Where you run into problems is when the noise in the output reaches that level, making the 16-bit ADC a 15-bit or 14-bit ADC... or worse. So if your output noise must be less than 152 μV and the instrumentation gain is 500, then the input noise must be less than about 305 nV. A load cell with 350 Ω impedance will have about 75 nV of Johnson (thermal) noise in a 1000 Hz bandwidth, so your noise budget is reasonable. If you can't get the signal conditioner output noise below about 300 nV in a 1000 Hz bandwidth, you aren't trying hard enough.

    Unless you are trying for 24-bit Delta-Sigma conversion of nanovolt signals, conventional differential-input DC instrumentation amplifiers work fine for load cell signal conditioning. The resistive strain gauges used in most load cells are around 350 Ω and do not contribute a lot of Johnson noise to the output. Neither do the instrumentation amplifiers. The most common source of noise is AC line "noise" coupled into the external strain-gauge wiring and into the front end of the signal conditioning amplifier because of poor layout and construction practices. There have been entire volumes written on how to suppress AC power-line coupled "noise". You should find, read, and understand those tomes.

    AC excitation of load cells has advantages as well as disadvantages. The major advantage is the excitation adds information to the load cell signal, namely the phase and frequency of the excitation, by causing the resistance variations of the load cell strain gauges to modulate the excitation voltage. This added information allows AC-coupled amplification followed by synchronous detection (rectification) and filtering to essentially narrow the noise bandwidth of the load cell. If the excitation frequency isn't harmonically related or coherent with the prevailing AC power-line frequency (usually 50, 60 or, for aircraft, 400 Hz) any induced power-line "noise" will integrate out to zero after synchronous detection... assuming everything between input and output is linear. If the noise component overloads an intermediate stage, all bets are off.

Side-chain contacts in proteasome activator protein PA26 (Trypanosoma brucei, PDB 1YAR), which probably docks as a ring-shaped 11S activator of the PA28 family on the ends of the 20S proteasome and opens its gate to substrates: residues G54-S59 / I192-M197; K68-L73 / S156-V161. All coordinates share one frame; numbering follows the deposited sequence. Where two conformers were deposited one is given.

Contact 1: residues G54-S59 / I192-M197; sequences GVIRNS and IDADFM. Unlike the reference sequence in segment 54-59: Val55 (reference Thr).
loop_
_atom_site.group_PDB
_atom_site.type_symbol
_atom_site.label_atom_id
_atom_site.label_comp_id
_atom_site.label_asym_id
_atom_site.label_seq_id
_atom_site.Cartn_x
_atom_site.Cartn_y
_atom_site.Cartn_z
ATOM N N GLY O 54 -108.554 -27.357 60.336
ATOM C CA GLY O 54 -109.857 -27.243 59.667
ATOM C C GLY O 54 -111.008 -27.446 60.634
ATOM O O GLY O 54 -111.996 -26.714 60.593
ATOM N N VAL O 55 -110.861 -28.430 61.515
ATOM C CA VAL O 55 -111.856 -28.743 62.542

The downside to AC excitation (besides the considerably increased expense and complexity) is the load cell response to changes in load takes longer, because of the decreased bandwidth, to appear as a change in output. This has serious consequences if the load cell is being used to measure a dynamic load, although using a higher excitation frequency can ameliorate that to some extent. Unfortunately, most practical load cells use strain gauges cemented to a metal beam and this construction introduces considerable parasitic capacitance to the bridge circuit. The parasitic capacitance must be carefully "balanced out" and that introduces the possibility of drift. It also attenuates the load cell signal, both at the load cell and in the connecting wires, and the attenuation gets worse as the excitation frequency is increased.

    Still, it is sometimes worth the effort to use AC excitation for signal conditioning, and there are load-cell instrumentation amplifiers available "off the shelf" for this purpose. I would explore that route first instead of trying to use "an audio amplifier" with your load cell. Note that whether AC or DC excited, the load cell sensitivity (calibration) is proportional to the excitation amplitude. You either need a very stable excitation source or a ratiometric means to ratio the load cell output against its excitation voltage.